Live from the GI Conference: Obese or Average?
When is a child's weight average and when is it considered to be in the worrisome range or "obese"? Two interesting studies presented at the North American Society of Pediatric Gastroenterology, Hepatology and Nutrition this week caught my attention since there is a relationship between obesity and the severity of Gastroesophageal Reflux Disease (GERD) symptoms.
The first study was a web based survey of pediatricians. They were asked to estimate their own weight and the weight of their children. The vast majority of pediatricians who responded to the survey were able to estimate their own weight accurately (84%). It was surprising to find that only 55% of the pediatricians correctly identified the weight of their own children. Since pediatricians are on the front lines of assessing children during well check ups, it is essential that they fine tune their awareness to accurately estimate the weight of children. Pediatricians hold a great deal of influence and they can counsel parents and children about worrisome weight issues.
The second study looked at parent's perceptions of their child's current weight. Parents were asked to rate their child's weight as underweight, average or overweight. The researchers compared the child's actual weight to the parent's perception. It was found that children of average weight were considered average by their parents (88 out of 100). It is interesting to note that many of these parents were also concerned about future risk for obesity. Children with a weight in the overweight range were rated as "average" (79 out of 100) by the majority of their parents. Further, only 68 out of 100 of the parents with children in the overweight age were concerned about the future obesity risk of their children.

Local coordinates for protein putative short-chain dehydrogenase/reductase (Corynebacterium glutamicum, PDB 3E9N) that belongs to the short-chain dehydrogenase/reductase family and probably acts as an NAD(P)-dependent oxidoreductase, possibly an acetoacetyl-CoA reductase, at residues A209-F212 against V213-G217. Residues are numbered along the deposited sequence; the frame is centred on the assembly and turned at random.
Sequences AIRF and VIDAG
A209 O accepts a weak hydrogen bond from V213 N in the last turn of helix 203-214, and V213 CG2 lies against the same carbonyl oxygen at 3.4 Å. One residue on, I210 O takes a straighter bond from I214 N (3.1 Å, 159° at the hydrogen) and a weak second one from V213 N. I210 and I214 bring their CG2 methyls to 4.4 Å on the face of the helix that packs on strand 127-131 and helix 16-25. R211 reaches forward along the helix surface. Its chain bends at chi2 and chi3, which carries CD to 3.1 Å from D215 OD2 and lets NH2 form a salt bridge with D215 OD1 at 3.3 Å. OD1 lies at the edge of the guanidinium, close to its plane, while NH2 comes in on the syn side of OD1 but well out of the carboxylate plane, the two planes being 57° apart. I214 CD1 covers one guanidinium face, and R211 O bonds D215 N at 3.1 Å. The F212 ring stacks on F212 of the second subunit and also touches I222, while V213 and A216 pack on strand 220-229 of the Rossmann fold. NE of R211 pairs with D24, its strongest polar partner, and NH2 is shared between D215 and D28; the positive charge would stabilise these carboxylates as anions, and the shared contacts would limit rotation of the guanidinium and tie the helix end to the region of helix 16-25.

Both studies show the importance of our perceptions in shaping our ideas. Both parents and physicians need to use accurate measures such as growth charts to look at weight trends over time. The charts really do tell the story-they indicate the height, weight and head size of a child in comparison to other children of the same age. While it is important to see a steady rate of growth over time, if there is a steady trend toward the high end of normal or obese, physicians and parents need to work together to address the issue as soon as possible.
Under the umbrella of "lifestyle treatments" for acid reflux, children and adults are advised to maintain an average weight or lose weight (if overweight) as a tool to manage reflux. Managing weight is a low cost, non medication approach to treating reflux that all children and adults with reflux can benefit from.
More updates from the GI conference: